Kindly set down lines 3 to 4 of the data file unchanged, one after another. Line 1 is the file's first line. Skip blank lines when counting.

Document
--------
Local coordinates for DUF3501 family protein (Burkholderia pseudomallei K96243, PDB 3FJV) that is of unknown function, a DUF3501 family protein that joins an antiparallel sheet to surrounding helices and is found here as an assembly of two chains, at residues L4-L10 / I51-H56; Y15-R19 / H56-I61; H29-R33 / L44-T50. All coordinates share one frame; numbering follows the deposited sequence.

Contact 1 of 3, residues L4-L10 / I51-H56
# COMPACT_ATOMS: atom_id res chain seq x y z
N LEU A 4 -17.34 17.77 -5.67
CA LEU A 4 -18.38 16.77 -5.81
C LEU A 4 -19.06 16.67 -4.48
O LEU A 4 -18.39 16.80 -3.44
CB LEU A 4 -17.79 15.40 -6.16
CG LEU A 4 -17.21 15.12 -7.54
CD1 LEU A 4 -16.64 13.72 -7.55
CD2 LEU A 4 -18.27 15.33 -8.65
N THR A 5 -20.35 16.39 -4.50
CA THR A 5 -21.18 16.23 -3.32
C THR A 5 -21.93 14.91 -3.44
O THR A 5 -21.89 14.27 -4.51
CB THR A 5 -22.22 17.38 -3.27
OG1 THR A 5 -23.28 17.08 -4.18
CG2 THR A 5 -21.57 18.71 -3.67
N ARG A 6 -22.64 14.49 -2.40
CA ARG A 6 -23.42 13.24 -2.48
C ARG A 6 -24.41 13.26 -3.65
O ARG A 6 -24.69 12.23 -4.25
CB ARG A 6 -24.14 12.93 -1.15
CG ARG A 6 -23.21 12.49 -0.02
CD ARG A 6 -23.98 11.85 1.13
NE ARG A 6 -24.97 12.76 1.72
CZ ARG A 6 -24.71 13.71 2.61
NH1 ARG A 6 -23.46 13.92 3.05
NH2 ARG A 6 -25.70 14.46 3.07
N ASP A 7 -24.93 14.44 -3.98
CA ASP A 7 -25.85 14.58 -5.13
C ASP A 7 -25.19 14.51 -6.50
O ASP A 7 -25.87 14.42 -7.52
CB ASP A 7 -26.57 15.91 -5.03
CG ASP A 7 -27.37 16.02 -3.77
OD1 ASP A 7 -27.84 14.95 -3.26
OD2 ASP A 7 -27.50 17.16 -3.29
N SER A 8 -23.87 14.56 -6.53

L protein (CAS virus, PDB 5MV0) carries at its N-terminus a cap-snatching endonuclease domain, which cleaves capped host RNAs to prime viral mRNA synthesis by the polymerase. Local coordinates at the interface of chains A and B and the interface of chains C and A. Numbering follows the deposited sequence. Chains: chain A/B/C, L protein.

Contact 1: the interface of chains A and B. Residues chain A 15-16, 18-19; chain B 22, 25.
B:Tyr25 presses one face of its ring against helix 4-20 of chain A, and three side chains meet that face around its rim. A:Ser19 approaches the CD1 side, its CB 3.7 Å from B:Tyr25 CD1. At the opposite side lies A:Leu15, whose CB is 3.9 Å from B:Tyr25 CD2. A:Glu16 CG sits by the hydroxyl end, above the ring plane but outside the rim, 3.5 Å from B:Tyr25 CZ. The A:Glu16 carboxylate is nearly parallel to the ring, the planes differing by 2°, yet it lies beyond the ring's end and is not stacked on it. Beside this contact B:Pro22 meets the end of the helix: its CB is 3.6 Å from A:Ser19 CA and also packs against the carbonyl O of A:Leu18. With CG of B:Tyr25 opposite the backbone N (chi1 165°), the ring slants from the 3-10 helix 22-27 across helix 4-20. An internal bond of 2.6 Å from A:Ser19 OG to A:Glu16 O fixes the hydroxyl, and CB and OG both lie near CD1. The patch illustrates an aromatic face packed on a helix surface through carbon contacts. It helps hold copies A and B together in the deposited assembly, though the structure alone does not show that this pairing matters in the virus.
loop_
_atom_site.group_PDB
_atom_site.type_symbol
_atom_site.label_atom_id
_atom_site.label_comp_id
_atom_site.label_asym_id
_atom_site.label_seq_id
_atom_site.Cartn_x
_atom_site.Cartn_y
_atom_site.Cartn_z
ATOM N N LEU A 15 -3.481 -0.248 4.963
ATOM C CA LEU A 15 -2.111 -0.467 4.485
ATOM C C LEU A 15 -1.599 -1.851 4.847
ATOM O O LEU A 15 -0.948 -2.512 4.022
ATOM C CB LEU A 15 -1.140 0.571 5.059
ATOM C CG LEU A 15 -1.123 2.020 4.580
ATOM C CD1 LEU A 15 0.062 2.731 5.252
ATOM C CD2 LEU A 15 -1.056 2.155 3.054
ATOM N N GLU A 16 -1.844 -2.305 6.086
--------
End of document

# COMPACT_ATOMS: atom_id res chain seq x y z
N LEU A 4 -17.34 17.77 -5.67